And the obvious answer there is nothing.

Absolutely nothing.

:D

Birthdays and Buffets

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Add this one to the ever-growing list of strange but not necessarily unpleasant birthday stories—

This year I’m turning 25. A quarter of a century.

In the same year that I was born, way back in 1988, the Winter Olympics were held in Canada (which likely explains at least part of my affection for all things Canadian, eh?). The first McDonalds to ever open in a Communist country opened in Yugoslavia. And Mehran Karimi Nasseri began his 17 year long stay in Charles du Galle Airport in Paris.

I’ve noticed that one of those cliched truths that your parents espouse about growing up is, shockingly, true. They said that family will always be the most important thing in my life. They said to always stick together. They said be nicer to my brother. All these things they said, which were easily dismissed when I was 16-21 and happy to be doing my own thing, were completely true as I move further and further into “real” adulthood.

I have a huge, hilarious group of siblings. I refer to them at work and outside the family circle as “my clan of siblings,” because there’s 5 of them (and there’ll officially be 6 once my sister gets married, because my pending brother-in-law has been around so long that he’s practically got tenure) and that’s not counting boyfriends/girlfriends/significant others, current or future.

So my birthday is August 3rd and my future brother-in-law’s is July 31. We’re both rabid fans of the Barona Resort & Casino buffet and me, being the brilliant guy I am, suggests that me, him, and my sister truck out there for a delicious, if extremely fattening, birthday buffet night. See, I can share like a good boy…

While we’re discussing this my other sister asks if she can come too, a little indignantly, because there we were planning this elaborate dinner scheme in front of her without inviting her. Poor form on our part, I confess, but two sisters and one fiancé are on board with the Birthday Buffet at this point so attendance is shaping up nicely. I call my brother and ask if wants to come too. Brother says no, he has work, and I don’t really push it and leave it at that because I was a poor college student once too.

This morning, I’m at work, and my phone angrily explodes with activity. I’ve missed three texts and one call from my youngest sister—who’s pissy because I didn’t invite her on the Birthday Buffet excursion. I cover my ass by saying that I thought she was out of town (that’s what my parents told me) and, of course, invite her along too. The more the merrier, right? She not-so-suavely fishes for an invitation for her boyfriend, which I don’t have a problem with, and they’re set.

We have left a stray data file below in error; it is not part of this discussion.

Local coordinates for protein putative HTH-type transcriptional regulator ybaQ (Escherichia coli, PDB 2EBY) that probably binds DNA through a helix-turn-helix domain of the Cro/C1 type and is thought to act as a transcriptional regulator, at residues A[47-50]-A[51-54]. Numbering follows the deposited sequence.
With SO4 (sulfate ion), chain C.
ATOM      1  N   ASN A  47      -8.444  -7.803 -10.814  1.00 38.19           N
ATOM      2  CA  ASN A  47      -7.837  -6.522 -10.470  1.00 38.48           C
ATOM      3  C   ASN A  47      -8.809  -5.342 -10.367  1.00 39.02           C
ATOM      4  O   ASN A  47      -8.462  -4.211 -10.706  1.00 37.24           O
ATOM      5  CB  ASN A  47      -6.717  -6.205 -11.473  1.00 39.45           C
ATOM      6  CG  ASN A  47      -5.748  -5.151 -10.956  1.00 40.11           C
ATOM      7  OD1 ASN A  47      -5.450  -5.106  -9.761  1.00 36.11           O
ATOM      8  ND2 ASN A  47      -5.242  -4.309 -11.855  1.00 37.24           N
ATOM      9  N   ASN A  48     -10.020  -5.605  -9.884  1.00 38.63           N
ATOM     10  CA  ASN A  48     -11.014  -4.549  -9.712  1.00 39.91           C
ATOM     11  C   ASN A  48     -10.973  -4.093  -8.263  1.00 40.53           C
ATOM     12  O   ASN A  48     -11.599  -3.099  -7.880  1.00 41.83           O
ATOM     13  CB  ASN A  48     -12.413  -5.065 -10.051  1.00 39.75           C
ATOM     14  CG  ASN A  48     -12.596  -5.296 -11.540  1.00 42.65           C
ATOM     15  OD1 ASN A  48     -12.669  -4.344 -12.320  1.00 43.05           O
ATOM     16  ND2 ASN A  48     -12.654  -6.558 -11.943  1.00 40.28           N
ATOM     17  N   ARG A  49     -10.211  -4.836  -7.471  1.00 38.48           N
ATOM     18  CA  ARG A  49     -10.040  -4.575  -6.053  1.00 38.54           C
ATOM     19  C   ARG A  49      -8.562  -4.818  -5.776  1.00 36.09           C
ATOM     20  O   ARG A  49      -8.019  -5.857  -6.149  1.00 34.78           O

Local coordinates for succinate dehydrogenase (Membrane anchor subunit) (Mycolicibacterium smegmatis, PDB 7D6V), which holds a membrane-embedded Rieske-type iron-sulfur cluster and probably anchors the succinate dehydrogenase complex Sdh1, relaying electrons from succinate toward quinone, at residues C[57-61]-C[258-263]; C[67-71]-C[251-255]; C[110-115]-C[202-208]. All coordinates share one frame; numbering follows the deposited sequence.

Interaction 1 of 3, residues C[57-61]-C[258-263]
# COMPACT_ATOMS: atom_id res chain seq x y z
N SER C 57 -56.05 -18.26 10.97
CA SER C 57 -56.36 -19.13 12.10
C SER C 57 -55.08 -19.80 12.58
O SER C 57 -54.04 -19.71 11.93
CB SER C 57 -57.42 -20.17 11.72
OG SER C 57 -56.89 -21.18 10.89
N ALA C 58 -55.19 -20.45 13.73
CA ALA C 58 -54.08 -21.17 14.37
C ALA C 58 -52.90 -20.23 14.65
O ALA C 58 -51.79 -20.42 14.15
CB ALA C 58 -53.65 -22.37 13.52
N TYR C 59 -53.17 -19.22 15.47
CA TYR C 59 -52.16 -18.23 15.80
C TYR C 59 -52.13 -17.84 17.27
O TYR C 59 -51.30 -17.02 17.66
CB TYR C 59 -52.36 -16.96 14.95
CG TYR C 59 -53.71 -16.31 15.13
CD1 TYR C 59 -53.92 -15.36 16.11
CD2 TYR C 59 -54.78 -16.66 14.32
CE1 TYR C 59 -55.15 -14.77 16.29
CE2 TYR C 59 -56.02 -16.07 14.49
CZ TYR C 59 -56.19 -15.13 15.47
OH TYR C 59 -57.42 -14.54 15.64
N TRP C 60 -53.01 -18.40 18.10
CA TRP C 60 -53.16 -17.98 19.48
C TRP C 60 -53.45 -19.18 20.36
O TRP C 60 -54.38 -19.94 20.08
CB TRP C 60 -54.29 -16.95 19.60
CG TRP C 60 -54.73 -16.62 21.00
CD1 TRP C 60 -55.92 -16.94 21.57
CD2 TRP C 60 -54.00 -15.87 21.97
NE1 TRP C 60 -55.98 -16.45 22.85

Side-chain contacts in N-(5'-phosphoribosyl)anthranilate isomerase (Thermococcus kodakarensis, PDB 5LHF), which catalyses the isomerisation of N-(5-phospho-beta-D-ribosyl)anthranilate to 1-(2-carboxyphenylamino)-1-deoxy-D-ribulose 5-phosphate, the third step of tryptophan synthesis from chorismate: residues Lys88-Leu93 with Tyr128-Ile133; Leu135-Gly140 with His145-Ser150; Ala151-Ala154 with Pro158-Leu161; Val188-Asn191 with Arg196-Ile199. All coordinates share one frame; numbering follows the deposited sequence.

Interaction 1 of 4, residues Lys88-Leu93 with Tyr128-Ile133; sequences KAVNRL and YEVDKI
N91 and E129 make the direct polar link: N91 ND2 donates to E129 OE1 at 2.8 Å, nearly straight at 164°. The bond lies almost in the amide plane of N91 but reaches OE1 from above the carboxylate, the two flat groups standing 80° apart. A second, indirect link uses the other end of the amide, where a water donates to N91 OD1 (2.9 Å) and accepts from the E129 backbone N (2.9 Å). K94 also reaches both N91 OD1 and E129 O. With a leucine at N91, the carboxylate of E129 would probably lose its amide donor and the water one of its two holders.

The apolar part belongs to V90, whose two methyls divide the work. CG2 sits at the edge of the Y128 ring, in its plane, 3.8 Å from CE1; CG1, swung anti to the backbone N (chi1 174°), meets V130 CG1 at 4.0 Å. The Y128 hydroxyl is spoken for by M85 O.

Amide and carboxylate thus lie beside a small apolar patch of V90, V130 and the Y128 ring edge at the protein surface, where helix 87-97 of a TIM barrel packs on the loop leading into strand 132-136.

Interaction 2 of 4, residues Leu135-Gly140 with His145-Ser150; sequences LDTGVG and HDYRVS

So at this point I’m up three sisters, one boyfriend, and one future brother-in-law that I’m sharing this Birthday Buffet with, so this is a pretty good group already.

Sometime after lunch my phone goes off again. It’s my brother asking if we can go somewhere else because Barona is expensive. I offer to pay for him because I’m nothing if not my siblings’ piggy bank and he, unsurprisingly, is in. 6:30 pm rolls around and I’m done at work—I call my sister because they’re all meeting in San Diego and leaving from there while I drive down from Carlsbad. My sister answers and promptly informs me that we’ve also picked up my youngest brother, who is 8 and the life of any party, and that he will be accompanying us to the Birthday Buffet Extravaganza.

If you’re having trouble keeping count, here’s the final tally: three sisters, one boyfriend, one future-brother-in-law (who I’m sharing this Birthday Buffet Extravaganza with, mind you), and two brothers (one of whom is 8 and, I’m not ashamed to admit this, is totally my favorite).

If there is a God, then I’m pretty sure that he’s ashamed by the things we did at that buffet. I mean we were just indecent at certain points. Maybe it was the gluttony? I had two entrees and three deserts. Maybe it was using the Lord’s name in vain? My sister shouted “Walk with Jesus!” at me as I headed for the desert stand. Maybe it was lust? Our waitress actually trotted out a pitcher of Diet Coke for us.

In the end, we won’t know for sure exactly how disappointed God was this evening until we die—which could very well be tonight, given how clogged our arteries must be. I don’t regret a minute of it and, for what started out as a three person excursion that expanded into a group of my favorite people on Earth, I wouldn’t change a thing.

Happy Birthday…to me…and also to Steven, I guess…

Taylor and Steven, David, Alex, Amanda and Daniel, and Logan…you’re my favorite human beings in the history of my life. Thanks for a great 25th birthday!